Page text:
The Patient Protection and Affordable Care Act, better known as Obamacare, has inspired plenty of controversy ever since it became law. With the headaches involved in signing up for coverage using the recently opened health-insurance exchanges, residents in different states are having much different experiences with Obamacare and its efforts at reforming health insurance.
Most of the attention surrounding the Affordable Care Act has hinged on subsidies to buy insurance under the exchanges. But as a recent study from the Urban Institute and the Robert Wood Johnson Foundation found, Medicaid expansion under Obamacare could prove equally vital in providing assistance to uninsured Americans. The combination gives the following five states the highest proportion of uninsured residents who could become eligible for insurance assistance under Obamacare next year.
In Kentucky, Gov. Steve Beshear embraced Medicaid expansion, allowing low-income individuals and families with incomes of up to 138% of the federal poverty line to become eligible for Medicaid. Beshear cited studies saying that Medicaid expansion would help more than 300,000 uninsured Kentucky residents get health care, creating thousands of jobs and having billions of dollars of positive economic impacts annually. In addition, Kentucky's insurance exchanges have gotten attention from big insurers, as UnitedHealth Group (NYSE:UNH), Humana (NYSE:HUM), and WellPoint's (NYSE:ANTM) Anthem are all providing coverage there.
West Virginia, 81%
Early reports showed that more than 50,000 West Virginians signed up for Medicaid in the first week of the launch of Obamacare health-care exchanges. Although the state's Medicaid website led to about 2,000 signups in the first week, most of those 50,000 signed up through auto-enrollment in the weeks before the marketplace became available. West Virginia expects the expansion to give 277,000 residents government-sponsored health coverage in the next three years.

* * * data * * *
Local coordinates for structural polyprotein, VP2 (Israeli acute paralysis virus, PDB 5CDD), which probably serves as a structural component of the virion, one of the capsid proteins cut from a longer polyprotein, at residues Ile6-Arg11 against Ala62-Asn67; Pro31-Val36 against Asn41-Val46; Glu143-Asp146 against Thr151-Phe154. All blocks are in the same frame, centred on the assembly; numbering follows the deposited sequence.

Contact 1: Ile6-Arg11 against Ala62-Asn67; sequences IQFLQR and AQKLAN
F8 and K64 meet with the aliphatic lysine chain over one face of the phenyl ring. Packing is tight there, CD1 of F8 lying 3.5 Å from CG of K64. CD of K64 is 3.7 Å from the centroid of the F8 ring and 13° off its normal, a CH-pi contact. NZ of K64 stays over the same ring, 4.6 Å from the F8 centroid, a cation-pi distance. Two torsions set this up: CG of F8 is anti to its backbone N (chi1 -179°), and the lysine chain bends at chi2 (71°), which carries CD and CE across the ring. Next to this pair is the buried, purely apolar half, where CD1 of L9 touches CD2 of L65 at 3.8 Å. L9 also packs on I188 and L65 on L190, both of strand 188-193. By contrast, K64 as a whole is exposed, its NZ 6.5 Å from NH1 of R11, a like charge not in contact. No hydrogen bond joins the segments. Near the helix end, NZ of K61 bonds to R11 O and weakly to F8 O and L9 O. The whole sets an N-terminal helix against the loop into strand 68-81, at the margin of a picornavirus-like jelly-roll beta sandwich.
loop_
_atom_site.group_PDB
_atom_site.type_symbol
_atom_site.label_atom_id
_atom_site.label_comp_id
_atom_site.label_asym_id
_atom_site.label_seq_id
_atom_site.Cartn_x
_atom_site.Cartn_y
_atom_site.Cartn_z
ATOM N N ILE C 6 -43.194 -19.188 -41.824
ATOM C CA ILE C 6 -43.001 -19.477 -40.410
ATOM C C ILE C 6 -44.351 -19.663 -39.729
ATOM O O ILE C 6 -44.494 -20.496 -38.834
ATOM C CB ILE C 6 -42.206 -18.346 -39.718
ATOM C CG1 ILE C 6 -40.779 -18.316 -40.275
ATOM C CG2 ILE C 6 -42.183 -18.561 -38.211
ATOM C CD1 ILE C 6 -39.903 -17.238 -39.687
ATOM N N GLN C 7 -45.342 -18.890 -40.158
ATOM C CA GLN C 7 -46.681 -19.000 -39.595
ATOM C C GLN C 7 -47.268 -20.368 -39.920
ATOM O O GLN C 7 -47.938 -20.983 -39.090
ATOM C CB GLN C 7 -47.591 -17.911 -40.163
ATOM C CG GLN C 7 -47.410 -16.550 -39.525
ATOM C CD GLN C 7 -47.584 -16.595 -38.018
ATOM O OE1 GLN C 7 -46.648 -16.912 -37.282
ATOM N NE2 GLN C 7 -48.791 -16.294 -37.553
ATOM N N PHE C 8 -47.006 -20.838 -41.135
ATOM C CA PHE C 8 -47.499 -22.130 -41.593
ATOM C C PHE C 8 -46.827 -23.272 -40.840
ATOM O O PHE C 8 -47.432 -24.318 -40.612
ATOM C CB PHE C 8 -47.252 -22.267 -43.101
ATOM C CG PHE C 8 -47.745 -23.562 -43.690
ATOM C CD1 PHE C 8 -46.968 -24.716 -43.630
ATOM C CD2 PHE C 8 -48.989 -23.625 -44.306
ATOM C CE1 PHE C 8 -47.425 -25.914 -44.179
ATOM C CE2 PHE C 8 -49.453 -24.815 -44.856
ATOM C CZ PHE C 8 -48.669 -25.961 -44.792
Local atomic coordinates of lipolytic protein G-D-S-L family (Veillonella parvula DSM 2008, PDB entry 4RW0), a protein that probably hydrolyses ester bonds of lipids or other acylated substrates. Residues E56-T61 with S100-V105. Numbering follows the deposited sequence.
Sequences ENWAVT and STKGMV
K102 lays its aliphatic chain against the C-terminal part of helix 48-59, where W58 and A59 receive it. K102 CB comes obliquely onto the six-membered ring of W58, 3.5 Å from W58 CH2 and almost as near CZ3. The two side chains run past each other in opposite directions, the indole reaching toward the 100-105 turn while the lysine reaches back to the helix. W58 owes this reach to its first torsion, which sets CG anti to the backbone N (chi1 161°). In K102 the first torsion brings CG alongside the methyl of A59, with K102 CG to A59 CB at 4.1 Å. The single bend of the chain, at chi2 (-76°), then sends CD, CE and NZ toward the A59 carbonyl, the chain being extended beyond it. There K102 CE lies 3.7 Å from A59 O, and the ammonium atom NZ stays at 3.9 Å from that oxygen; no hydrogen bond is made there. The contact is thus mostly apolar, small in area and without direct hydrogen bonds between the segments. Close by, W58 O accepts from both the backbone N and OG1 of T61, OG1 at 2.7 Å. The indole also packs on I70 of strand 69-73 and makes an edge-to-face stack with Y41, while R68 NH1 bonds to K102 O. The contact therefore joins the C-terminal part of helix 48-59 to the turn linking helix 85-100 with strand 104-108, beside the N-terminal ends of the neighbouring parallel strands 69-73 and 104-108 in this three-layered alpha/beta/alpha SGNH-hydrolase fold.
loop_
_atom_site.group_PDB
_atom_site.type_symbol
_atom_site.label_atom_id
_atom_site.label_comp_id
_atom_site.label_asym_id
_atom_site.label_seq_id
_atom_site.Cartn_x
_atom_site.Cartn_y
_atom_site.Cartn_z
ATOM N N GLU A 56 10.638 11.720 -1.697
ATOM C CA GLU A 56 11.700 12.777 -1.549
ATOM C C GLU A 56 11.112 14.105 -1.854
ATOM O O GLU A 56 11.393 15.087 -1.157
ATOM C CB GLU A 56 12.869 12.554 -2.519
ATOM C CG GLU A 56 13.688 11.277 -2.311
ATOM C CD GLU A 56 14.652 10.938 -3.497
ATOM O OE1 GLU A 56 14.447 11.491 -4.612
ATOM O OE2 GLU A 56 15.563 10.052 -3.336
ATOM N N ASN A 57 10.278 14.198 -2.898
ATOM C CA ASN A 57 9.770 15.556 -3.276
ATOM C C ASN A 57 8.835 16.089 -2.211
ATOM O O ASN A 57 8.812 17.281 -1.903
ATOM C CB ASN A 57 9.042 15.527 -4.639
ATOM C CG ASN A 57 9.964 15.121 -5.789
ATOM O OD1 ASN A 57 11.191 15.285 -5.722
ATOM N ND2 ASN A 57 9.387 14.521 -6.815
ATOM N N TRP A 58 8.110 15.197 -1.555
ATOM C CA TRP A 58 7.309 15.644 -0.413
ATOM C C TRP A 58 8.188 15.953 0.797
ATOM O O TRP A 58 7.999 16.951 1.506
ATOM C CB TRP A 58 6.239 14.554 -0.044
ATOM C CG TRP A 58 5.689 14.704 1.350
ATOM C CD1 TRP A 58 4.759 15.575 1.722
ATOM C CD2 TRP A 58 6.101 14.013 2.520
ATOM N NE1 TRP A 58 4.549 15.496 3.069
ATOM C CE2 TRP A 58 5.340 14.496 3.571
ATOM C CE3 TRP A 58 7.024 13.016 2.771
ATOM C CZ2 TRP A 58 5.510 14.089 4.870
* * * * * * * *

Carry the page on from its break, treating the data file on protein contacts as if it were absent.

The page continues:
Michigan's expansion of Medicaid came as a political surprise to many, as many Republican-controlled states have chosen not to accept Medicaid-expansion funding from the federal government. But Gov. Rick Snyder and Michigan's Republican-controlled legislature approved Medicaid expansion in September, citing savings of $206 million in the next fiscal year and extending health-care coverage to 470,000 state residents. Still, Michigan chose to delay expansion until next spring, which could cost the state $630 million in federal funding.
North Dakota, 79%
In April, North Dakota approved Medicaid expansion to give assistance to 20,000 state residents. That doesn't sound like many, but in a state with a population of only 700,000, the number represents a big proportion of the state's uninsured, boosting the total number of people eligible for Medicaid by almost a third. Many state lawmakers said they were reluctant to support the expansion but said that added costs for residents if they didn't led them to move forward.
Hawaii has worked hard not just to pass Medicaid expansion but also to educate the public about its health-insurance marketplace. Hawaii spent more than any other state on public health-insurance education, with costs averaging to $67.54 for every uninsured resident under age 65. Those vigorous outreach efforts are aimed at making sure anyone who's eligible can take advantage of the program.
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